Latasha Harlins was her name. Fifteen years old. Instant death with $2 for a carton of OJ — the juice, not the man — in her hand.

The employee suspected Harlins had stolen a carton of orange juice. But even then, the video shows how the employee shot Harlins after she placed the carton on the counter.

After seeing this footage a few times, I needed a serious break. My face was hot and my head started to hurt. I was around 10-years-old when the L.A. riots began and when we watched that Bronco fly down the freeway. All I remembered was Rodney King being violently kicked and beaten as a precursor to the riots. Before this documentary, I’d never knew or even heard Latasha Harlins’ name.

““I love being black and I love being a woman and I’ll never forget the feeling I felt when I saw Latasha Harlins die.””

As we see in Made in America, the shop employee was convicted of voluntary manslaughter, but served no jail time. The judge, sympathetic to the stress and duress the employee was experiencing, sentenced her to 400 hours of community service and a minimal fine for the blatant murder of a 15-year-old child, caught on tape.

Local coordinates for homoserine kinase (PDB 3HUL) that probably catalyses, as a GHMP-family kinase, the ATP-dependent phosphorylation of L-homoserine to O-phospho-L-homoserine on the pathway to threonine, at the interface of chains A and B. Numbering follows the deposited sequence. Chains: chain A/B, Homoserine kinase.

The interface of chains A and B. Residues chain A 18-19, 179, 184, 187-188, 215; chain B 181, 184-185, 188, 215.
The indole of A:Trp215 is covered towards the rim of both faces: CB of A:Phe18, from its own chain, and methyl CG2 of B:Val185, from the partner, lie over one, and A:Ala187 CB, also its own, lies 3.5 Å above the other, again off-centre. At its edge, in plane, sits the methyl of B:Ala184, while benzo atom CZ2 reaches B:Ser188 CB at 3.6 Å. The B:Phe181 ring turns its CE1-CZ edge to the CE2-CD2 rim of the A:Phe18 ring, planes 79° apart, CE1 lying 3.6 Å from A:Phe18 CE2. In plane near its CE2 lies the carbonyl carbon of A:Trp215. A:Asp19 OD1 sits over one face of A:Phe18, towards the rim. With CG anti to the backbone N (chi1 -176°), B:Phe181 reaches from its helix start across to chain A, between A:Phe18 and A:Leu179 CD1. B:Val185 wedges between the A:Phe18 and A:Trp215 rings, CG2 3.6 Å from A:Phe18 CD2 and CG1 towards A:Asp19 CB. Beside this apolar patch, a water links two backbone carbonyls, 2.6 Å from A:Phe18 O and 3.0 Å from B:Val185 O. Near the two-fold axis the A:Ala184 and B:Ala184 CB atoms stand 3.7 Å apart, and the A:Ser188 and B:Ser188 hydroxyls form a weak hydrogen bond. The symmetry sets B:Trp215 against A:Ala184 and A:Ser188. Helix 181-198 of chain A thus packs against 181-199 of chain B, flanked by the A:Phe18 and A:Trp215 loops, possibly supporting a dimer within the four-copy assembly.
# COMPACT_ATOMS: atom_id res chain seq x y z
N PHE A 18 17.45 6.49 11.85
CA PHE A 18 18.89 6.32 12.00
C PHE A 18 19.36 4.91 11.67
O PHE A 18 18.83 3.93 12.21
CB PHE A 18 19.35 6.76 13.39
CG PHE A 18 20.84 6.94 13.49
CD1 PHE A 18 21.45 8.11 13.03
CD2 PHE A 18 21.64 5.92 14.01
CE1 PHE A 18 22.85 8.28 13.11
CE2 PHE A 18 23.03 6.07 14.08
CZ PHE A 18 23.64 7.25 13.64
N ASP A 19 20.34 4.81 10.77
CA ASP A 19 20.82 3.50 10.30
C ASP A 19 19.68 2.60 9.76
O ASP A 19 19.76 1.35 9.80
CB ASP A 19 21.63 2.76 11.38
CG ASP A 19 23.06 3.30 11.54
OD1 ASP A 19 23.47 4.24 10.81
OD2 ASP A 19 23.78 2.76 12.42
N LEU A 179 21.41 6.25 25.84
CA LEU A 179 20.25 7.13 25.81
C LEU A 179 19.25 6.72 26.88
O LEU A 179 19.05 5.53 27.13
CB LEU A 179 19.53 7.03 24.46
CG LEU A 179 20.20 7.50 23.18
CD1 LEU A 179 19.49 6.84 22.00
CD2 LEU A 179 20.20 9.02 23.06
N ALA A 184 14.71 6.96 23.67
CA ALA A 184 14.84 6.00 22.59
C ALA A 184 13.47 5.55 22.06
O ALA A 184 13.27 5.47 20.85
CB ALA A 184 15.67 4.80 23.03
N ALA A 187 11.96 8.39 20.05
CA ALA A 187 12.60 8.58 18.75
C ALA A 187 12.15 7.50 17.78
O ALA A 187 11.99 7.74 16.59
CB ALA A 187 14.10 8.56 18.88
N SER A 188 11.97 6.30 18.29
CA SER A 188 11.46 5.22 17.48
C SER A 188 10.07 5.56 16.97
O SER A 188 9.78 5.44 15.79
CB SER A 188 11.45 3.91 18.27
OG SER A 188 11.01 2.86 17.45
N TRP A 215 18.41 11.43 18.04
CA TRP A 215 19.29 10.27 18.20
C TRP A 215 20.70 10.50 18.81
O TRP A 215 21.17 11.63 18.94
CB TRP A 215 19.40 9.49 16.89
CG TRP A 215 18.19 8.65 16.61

Fuck. I needed a break. My mind needed a full-on pause from what I’d just realized truly lit the flame of L.A. riot fires 13 days after the Rodney King video was released. All I could think about is how Latasha could have easily been or could still be me. Angry is an understatement. I left my apartment and went to get a juice from my regular corner store, but turned around and left when I saw the owners. I couldn’t do it. I truly needed a minute and a break from the reality that had now clouded my head.

Fast forward to today.

Over the past week I’ve seen two videos of store employees violently restraining, kicking, and choking young black women for the suspected theft of items with a likely value of less than $10. The facts of both these situations are blurry, but the majority of stories I’m reading state that neither women actually stole anything at all. Either way, nothing justifies the abusive and violent treatment they have received by beauty-store staff.